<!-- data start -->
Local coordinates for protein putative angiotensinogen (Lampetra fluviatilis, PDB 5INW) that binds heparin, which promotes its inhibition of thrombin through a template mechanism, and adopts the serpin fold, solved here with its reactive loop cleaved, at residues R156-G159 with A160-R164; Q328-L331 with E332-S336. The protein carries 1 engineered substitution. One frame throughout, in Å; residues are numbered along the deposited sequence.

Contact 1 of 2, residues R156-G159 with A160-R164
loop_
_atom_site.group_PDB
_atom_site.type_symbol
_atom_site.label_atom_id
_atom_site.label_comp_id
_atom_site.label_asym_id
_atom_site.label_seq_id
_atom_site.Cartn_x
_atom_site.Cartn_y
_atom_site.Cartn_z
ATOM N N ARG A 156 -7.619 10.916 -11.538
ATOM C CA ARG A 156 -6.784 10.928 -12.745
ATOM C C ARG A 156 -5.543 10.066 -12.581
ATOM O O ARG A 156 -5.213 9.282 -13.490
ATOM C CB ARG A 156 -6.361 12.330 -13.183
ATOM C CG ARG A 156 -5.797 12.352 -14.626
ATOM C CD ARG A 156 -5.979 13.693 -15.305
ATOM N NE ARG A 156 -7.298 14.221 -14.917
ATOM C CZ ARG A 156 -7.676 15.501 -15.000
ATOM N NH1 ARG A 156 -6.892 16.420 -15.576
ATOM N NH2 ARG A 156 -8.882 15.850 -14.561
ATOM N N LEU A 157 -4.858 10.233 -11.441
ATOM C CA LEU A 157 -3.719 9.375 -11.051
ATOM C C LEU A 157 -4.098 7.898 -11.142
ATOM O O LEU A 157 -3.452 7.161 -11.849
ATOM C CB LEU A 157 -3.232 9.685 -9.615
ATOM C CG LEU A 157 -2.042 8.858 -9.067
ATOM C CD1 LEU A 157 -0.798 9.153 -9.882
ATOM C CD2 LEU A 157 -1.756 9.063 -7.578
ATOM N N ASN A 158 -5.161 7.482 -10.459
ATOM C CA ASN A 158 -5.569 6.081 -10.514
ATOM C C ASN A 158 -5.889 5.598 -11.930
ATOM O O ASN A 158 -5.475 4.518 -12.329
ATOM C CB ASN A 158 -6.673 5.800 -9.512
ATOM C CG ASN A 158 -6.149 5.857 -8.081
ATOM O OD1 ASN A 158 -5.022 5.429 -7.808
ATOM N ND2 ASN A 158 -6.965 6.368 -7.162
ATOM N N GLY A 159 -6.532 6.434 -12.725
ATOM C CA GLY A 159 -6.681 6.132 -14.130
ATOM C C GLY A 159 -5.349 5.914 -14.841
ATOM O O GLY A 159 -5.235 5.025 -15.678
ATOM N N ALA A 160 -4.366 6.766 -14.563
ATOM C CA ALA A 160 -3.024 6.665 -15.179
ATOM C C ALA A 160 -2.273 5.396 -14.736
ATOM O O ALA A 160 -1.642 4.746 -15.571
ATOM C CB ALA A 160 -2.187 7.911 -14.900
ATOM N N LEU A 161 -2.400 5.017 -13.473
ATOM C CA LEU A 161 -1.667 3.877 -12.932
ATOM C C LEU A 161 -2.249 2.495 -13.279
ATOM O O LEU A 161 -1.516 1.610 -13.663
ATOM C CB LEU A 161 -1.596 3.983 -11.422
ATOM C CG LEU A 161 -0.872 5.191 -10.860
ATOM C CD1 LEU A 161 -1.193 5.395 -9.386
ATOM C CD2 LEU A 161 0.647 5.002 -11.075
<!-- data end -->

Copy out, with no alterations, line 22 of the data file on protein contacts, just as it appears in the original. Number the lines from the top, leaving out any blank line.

ATOM N NH1 ARG A 156 -6.892 16.420 -15.576